If you were listening to talk radio in the 1990s, chances are you heard Bruce Gordon read the news on KSTP. He was a familiar voice on the local airwaves right up until . . . well, the time when he wasn't anymore. But that's radio.

It's an industry staffed by itinerants -- town to town, up and down the dial, as the WKRP theme song put it. But he didn't go. He's still here, but now he's helping to keep You, the Public, safe and sound. He's the director of communications for the Minnesota Department of Public Safety.

Which means what, exactly?

"We respond to media inquiries about topics involving our many divisions -- State Patrol, Homeland Security, Driver [and] Vehicle Services."

From Al-Qaida to getting your tabs: That's a wide range. Are you ever tempted to put out a press release that just says "EVERYBODY RUN, NOW"?

"We like to be a bit more specific," Gordon says. "They may run in the wrong direction. See, that's where the professionals come in."

What happened to the radio career? "There came a time -- I think this happens in the lives of many in broadcasting -- there comes a time when you think: 'Shall I continue on this path, which is insecure and volatile? What does it do to my family?' My time was coming to an end at a radio station in St. Cloud, and the options were Cincinnati or Kansas City."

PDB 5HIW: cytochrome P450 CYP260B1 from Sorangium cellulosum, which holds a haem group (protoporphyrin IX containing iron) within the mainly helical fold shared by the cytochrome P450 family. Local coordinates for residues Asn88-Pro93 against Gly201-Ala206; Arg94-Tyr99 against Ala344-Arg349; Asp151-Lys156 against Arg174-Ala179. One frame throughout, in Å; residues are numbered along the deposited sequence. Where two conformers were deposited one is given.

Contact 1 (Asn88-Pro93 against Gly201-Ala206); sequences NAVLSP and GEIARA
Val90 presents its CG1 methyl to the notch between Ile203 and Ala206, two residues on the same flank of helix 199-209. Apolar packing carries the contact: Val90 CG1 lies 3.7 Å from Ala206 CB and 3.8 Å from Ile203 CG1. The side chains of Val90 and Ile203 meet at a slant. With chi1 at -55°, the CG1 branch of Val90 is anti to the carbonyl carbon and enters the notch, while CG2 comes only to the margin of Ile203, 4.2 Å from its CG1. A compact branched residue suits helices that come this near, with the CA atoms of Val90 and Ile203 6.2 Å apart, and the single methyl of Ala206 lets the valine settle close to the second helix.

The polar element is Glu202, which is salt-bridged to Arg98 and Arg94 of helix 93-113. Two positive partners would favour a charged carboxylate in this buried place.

Neither, you'll note, is based in Minnesota -- which is where he always wanted to be. So he returned home, went into public service, and bid farewell to radio. "When I was growing up, I would listen to radio under my pillow at night, so my parents wouldn't know I was staying up. I'd sneak a listen to 'CCO or WLS. It was always my dream to be in radio, so after some time at broadcast school I left Minnesota and went to a small station in Montana." He laughs and quotes Ted Baxter: "It all started at a small 5,000-watt station. It always does."

He came back to KSTP AM 1500 in the Twin Cities, where he worked with legendary newsman John MacDougall. "He did everything he could do to intimidate me from day one. But it was one of the most wonderful times in my career, sitting next to a legend and a gentleman."

Johnny Mac died in 1993, and it's hard to imagine a place for people like him in today's radio. "I don't think kids have their radio under their pillow, listening to legends. It's different -- you download your favorite song and put it on your phone. There's not the same intrigue. There's some tremendous talent on local radio, but it's not the same when there was a personality-driven enterprise, back in the '60s and '70s.

"We had to wait and hope that the favorite song would pop up -- but just as important was what was between the songs."

Yes, the patter, the ads, the PSAs reminding you to buckle up. Say, who does those now? Right: the Department of Public Safety.

Before we go, is there any secret phrase we should listen for, something that tells us we should really start to worry?

"Two words," Gordon says, and drops into his news-announcer voice. "Trust me."